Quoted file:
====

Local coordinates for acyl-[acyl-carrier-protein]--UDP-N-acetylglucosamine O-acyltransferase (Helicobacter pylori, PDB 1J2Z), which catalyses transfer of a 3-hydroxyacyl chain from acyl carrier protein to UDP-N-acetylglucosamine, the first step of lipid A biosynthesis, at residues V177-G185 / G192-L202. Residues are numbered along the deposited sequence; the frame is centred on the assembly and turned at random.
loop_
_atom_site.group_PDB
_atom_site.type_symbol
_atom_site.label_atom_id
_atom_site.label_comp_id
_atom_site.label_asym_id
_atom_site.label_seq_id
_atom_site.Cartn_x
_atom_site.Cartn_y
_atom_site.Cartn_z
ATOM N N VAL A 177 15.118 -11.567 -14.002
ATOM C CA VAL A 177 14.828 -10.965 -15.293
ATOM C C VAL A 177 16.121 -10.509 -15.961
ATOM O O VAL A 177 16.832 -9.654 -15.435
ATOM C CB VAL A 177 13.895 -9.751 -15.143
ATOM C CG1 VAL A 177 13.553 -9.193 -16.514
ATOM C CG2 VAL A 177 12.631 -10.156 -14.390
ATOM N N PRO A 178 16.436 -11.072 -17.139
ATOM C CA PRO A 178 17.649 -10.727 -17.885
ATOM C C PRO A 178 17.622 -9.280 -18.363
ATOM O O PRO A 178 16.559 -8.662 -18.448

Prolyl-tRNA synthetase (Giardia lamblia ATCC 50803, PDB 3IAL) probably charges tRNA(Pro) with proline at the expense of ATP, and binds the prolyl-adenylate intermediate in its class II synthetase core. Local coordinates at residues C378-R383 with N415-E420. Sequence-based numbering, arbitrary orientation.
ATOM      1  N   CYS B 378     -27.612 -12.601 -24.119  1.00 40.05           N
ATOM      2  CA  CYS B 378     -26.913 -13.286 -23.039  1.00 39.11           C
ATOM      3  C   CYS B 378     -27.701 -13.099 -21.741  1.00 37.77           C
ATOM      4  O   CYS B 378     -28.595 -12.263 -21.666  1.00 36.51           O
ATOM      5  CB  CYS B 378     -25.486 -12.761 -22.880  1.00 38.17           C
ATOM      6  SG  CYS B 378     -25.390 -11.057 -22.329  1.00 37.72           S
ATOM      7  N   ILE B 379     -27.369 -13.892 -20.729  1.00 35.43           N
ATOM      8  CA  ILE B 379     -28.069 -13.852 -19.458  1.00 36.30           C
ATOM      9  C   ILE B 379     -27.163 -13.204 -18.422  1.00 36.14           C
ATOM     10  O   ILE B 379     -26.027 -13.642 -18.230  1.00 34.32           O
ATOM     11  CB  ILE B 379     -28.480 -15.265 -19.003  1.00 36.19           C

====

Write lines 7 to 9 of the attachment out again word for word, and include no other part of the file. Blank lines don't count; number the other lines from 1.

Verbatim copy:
_atom_site.label_asym_id
_atom_site.label_seq_id
_atom_site.Cartn_x